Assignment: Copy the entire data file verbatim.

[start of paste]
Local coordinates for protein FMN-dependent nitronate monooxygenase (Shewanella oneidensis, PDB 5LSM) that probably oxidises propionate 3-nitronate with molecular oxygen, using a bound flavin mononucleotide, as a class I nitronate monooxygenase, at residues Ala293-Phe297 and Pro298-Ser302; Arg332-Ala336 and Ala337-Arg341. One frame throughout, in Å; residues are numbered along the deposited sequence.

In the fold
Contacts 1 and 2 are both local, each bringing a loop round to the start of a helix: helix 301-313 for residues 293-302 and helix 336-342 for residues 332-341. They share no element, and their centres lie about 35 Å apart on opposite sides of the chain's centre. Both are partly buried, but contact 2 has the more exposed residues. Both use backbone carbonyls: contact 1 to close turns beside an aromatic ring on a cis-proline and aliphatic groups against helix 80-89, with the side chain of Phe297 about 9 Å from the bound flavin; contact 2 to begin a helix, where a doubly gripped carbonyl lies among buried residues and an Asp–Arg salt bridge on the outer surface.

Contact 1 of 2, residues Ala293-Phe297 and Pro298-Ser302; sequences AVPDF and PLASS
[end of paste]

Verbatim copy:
Local coordinates for protein FMN-dependent nitronate monooxygenase (Shewanella oneidensis, PDB 5LSM) that probably oxidises propionate 3-nitronate with molecular oxygen, using a bound flavin mononucleotide, as a class I nitronate monooxygenase, at residues Ala293-Phe297 and Pro298-Ser302; Arg332-Ala336 and Ala337-Arg341. One frame throughout, in Å; residues are numbered along the deposited sequence.

In the fold
Contacts 1 and 2 are both local, each bringing a loop round to the start of a helix: helix 301-313 for residues 293-302 and helix 336-342 for residues 332-341. They share no element, and their centres lie about 35 Å apart on opposite sides of the chain's centre. Both are partly buried, but contact 2 has the more exposed residues. Both use backbone carbonyls: contact 1 to close turns beside an aromatic ring on a cis-proline and aliphatic groups against helix 80-89, with the side chain of Phe297 about 9 Å from the bound flavin; contact 2 to begin a helix, where a doubly gripped carbonyl lies among buried residues and an Asp–Arg salt bridge on the outer surface.

Contact 1 of 2, residues Ala293-Phe297 and Pro298-Ser302; sequences AVPDF and PLASS